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Buckingham Palace Conference ends in failure
Cartoon from The Irish World newspaper published on 25 July 1914. It depicts the 'national anthem' of Ireland with the lyrics: 'Home Rule for undivided Ireland.' Photo: National Archives of Ireland CSO/RP 1914, 13877

Buckingham Palace Conference ends in failure

Initiative by King collapses after four days

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Published: 24 July 1914

A last-ditch attempt to break the deadlock over Home Rule for Ireland has ended in failure.

Great crowds gathered outside Buckingham Palace for a conference called by King George V in an effort to defuse the deepening crisis that surrounds the introduction of Home Rule, with repeated speculation that civil war in Ireland is now increasingly likely.

In welcoming the various parties to the palace, the King said he had called the conference because of the gravity of the situation and because of his ‘deep misgivings’ of what was unfolding.

Delegates arriving at the conference. Left: Sir Edward Carson and Captain Craig. Right: Lord Landsdowne and Andrew Bonar Law. (Images: Illustrated London News [London, England], 25 July 1914)

Left: the Irish Party delegation consisting of Mr Redmond and Mr Dillon. Right: representatives from the government, David Lloyd George and Prime Minister Asquith. (Images: Illustrated London News [London, England], 25 July 1914)

His Highness continued: ‘We have in the past endeavoured to act as a civilising example to the world, and to me it is unthinkable, and it must be to you, that we should be brought to the brink of fratricidal strife upon issues apparently so capable of adjustment as those you are now asked to consider, if handled in a spirit of generous compromise.’

‘My apprehension in contemplating such a dire calamity is intensified by my feelings of attachment to Ireland and of sympathy to her people, who have always welcomed me with warmhearted affection.’

The talks lasted for four consecutive days, beginning on 21 July, and drew together the leaders of nationalism and unionism in Ireland, as well as the Prime Minister Herbert Asquith and the leader of the opposition Andrew Bonar Law.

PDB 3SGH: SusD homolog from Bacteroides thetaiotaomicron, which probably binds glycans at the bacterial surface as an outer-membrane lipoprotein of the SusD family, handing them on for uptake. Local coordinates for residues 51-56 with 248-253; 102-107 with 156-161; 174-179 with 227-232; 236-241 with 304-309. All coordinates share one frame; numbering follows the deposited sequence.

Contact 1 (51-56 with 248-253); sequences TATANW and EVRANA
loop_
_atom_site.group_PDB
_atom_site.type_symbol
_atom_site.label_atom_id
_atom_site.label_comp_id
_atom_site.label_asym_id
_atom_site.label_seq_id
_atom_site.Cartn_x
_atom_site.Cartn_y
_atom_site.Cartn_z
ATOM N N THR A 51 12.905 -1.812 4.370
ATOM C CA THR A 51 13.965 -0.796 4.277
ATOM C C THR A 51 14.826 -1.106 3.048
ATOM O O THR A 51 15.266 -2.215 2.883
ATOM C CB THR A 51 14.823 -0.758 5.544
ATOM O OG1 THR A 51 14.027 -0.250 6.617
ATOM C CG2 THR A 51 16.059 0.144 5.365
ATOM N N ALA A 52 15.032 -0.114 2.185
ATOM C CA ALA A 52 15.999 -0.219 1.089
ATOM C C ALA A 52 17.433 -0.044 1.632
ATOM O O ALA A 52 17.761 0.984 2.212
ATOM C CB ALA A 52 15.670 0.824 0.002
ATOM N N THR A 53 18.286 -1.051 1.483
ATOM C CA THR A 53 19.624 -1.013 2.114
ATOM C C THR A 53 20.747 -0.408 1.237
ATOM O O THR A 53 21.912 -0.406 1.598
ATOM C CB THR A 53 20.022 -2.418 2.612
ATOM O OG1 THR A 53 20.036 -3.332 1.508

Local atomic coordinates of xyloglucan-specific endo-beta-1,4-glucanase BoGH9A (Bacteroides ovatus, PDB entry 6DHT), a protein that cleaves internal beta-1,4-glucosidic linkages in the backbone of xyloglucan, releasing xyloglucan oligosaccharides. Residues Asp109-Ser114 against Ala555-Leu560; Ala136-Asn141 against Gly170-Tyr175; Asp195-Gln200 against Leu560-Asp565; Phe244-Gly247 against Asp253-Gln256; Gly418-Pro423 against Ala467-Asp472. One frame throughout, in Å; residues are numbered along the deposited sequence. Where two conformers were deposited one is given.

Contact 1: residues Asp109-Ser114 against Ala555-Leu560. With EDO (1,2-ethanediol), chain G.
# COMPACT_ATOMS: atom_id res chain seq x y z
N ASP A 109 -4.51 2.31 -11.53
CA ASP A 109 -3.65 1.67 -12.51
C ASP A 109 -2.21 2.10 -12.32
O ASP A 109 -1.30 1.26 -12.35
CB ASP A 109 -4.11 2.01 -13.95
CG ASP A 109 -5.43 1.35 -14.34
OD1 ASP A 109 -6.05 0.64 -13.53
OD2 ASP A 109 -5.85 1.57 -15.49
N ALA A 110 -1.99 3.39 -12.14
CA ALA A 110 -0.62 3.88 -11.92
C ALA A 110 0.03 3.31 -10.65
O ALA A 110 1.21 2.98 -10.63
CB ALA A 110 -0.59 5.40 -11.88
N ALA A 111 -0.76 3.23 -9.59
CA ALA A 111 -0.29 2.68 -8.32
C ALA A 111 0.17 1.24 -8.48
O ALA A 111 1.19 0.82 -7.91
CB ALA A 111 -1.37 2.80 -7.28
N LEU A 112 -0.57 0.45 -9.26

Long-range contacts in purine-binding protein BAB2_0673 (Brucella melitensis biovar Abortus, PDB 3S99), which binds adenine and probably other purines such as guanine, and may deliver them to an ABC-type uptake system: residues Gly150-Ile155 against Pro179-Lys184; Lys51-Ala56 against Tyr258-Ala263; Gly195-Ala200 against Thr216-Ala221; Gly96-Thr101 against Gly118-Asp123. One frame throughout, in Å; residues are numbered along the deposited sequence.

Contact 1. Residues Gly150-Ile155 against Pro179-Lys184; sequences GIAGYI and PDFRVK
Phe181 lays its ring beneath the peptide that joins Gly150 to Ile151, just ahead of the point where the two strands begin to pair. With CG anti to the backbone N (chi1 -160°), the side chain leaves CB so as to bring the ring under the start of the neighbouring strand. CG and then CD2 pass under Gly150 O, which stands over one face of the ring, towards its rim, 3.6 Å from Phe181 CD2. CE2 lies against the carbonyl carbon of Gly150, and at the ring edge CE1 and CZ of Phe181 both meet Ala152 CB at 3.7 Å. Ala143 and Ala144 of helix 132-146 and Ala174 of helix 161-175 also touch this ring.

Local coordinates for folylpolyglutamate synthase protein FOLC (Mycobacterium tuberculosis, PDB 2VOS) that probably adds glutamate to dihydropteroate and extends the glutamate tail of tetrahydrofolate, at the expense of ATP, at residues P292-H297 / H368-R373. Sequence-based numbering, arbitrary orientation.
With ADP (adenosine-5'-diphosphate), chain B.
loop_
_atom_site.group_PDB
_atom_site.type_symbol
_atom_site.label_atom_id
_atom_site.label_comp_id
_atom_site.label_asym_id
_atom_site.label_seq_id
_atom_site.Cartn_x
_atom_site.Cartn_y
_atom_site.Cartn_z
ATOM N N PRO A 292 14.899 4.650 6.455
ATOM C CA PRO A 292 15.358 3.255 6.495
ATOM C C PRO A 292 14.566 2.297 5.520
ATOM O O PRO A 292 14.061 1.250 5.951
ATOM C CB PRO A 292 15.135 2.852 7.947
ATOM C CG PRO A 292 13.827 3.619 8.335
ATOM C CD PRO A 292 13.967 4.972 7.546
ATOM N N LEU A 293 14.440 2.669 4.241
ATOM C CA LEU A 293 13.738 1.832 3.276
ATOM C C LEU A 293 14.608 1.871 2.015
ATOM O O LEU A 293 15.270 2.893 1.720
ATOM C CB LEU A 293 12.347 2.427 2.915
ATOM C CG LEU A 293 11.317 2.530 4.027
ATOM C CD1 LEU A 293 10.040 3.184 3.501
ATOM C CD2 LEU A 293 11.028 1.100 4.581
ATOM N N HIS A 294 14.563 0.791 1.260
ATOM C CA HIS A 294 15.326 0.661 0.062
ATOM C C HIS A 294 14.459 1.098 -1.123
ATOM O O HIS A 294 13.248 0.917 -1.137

The conference examined the possibility of defining an area in Ulster that would be excluded from the operation of Home Rule but the delegates were unable to agree either in principle or in detail upon such an area.

A resolution passed by the Tyrone Executive of the United Irish League, one of a number of resolutions passed by nationalist organisations around the country, stressing their opposition to the idea of partition. Click for more. (Image: National Archives of Ireland, CSO/RP 1914, 13109)

As the talks continued it became clear to observers that no compromise was emerging.

By the end of the second day, it was apparent that no party was willing to cede ground and, instead, there was a virtual breakdown. Yesterday saw renewed attempts to find fresh grounds for negotiations, but to no avail. A deepening feeling of pessimism settled on the conference and it broke up just after noon without agreement being reached.

This afternoon a special meeting of the cabinet was called and, after deliberations lasting more than 90 minutes, ministers headed for the House of Commons. It is not yet clear how the government intends to proceed.

Unionists have sworn to set up a Provisional Government in Belfast in the event that the Home Rule Bill is implemented, while it is now rumoured that nationalists will set up their own provisional government in Dublin, should Home Rule fail to become operative.

RTÉ

Century Ireland

The Century Ireland project is an online historical newspaper that tells the story of the events of Irish life a century ago.